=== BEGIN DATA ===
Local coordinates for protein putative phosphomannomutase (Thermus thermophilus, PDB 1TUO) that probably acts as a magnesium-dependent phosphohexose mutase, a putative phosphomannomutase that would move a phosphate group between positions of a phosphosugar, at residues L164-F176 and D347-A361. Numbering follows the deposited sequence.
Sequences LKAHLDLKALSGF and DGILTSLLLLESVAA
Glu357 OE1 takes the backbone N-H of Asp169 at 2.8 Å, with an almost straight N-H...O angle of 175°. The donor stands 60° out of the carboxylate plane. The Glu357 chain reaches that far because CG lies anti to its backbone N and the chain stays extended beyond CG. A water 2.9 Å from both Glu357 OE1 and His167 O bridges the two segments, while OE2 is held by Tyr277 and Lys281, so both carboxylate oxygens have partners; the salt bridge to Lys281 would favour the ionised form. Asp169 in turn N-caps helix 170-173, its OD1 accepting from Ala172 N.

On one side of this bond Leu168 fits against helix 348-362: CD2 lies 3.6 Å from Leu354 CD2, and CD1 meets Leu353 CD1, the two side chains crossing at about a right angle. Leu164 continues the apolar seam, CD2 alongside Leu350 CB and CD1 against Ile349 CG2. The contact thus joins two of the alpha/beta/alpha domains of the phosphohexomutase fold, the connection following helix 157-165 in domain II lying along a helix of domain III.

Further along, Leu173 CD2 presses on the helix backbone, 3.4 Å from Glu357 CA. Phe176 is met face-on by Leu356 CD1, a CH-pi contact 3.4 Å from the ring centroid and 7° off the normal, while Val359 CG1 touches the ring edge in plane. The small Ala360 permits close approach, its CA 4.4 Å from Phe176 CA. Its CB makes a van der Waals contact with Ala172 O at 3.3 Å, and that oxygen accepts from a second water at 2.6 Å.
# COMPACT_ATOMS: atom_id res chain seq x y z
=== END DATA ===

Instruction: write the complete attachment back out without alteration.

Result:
Local coordinates for protein putative phosphomannomutase (Thermus thermophilus, PDB 1TUO) that probably acts as a magnesium-dependent phosphohexose mutase, a putative phosphomannomutase that would move a phosphate group between positions of a phosphosugar, at residues L164-F176 and D347-A361. Numbering follows the deposited sequence.
Sequences LKAHLDLKALSGF and DGILTSLLLLESVAA
Glu357 OE1 takes the backbone N-H of Asp169 at 2.8 Å, with an almost straight N-H...O angle of 175°. The donor stands 60° out of the carboxylate plane. The Glu357 chain reaches that far because CG lies anti to its backbone N and the chain stays extended beyond CG. A water 2.9 Å from both Glu357 OE1 and His167 O bridges the two segments, while OE2 is held by Tyr277 and Lys281, so both carboxylate oxygens have partners; the salt bridge to Lys281 would favour the ionised form. Asp169 in turn N-caps helix 170-173, its OD1 accepting from Ala172 N.

On one side of this bond Leu168 fits against helix 348-362: CD2 lies 3.6 Å from Leu354 CD2, and CD1 meets Leu353 CD1, the two side chains crossing at about a right angle. Leu164 continues the apolar seam, CD2 alongside Leu350 CB and CD1 against Ile349 CG2. The contact thus joins two of the alpha/beta/alpha domains of the phosphohexomutase fold, the connection following helix 157-165 in domain II lying along a helix of domain III.

Further along, Leu173 CD2 presses on the helix backbone, 3.4 Å from Glu357 CA. Phe176 is met face-on by Leu356 CD1, a CH-pi contact 3.4 Å from the ring centroid and 7° off the normal, while Val359 CG1 touches the ring edge in plane. The small Ala360 permits close approach, its CA 4.4 Å from Phe176 CA. Its CB makes a van der Waals contact with Ala172 O at 3.3 Å, and that oxygen accepts from a second water at 2.6 Å.
# COMPACT_ATOMS: atom_id res chain seq x y z